Copyright issues are really important and because I'm way out of my depth in this area, I only mention it in passing. You will find a lot of interesting info in David Battino's podcast on public domain music in episode #16 of his podcast at O' Anyone involved in producing a movie should take the time to learn more about copyright restrictions so you don't end up losing time or money in court.

Production Note - In the beginning I spoke about the audio settings for this and last episode. I also boosted the amplitude to raise the volume of the quieter parts. Thanks to Dennis for helping me understand the compression process. I know it was a struggle, but I did get a lot of what you were saying.

Sunday, November 11, 2007

#57 Wk41 Directing Actors

Last class in this module, where we quickly edit the footage we shot the previous Saturday and then review everyone's work in class on Thursday.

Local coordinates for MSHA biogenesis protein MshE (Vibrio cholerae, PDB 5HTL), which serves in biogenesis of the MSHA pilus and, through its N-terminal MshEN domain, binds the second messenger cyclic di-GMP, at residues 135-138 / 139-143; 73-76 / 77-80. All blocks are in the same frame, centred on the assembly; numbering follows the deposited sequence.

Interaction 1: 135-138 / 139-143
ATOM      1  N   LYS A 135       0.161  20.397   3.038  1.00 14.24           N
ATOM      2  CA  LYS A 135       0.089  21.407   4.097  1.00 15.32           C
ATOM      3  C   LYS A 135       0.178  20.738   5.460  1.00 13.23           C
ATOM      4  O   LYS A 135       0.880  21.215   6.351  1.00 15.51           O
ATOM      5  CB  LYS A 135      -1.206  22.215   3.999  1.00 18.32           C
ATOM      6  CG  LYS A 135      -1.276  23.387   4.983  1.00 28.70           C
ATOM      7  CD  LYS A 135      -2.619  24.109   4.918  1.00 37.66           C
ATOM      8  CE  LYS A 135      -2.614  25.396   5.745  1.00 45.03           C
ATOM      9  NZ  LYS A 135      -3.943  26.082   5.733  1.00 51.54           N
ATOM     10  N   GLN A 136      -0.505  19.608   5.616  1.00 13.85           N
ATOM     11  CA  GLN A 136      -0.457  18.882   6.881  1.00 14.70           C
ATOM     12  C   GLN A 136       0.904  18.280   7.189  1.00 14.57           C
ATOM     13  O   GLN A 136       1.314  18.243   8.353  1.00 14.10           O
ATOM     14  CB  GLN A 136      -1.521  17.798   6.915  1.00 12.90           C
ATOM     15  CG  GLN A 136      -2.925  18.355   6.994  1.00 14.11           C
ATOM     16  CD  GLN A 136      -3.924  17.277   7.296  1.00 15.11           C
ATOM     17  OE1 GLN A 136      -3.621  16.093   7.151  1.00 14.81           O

Capturing to Avid was a lot of trouble, and this wasn't the first time. You need to pay close attention when you capture to your computer, if you want to share your media and project files with other people.

Despite the fact that this was a great opportunity to look at filmmaking beyond the technical issues, there was barely enough time to take it all in. Some issues remain, such as how a director works with the crew. Everyone felt there wasn't enough time to work with the actors as well, or for discussing our experience in general, during class.

I've tred to explain the reasons I think we're often cramped for time and feel we're not getting all the information we need. The most important reason is that there isn't enough class time in relation to the stuff we have to learn. Even with homework and whatever we can find time to do on our own between classes, there's just not enough time.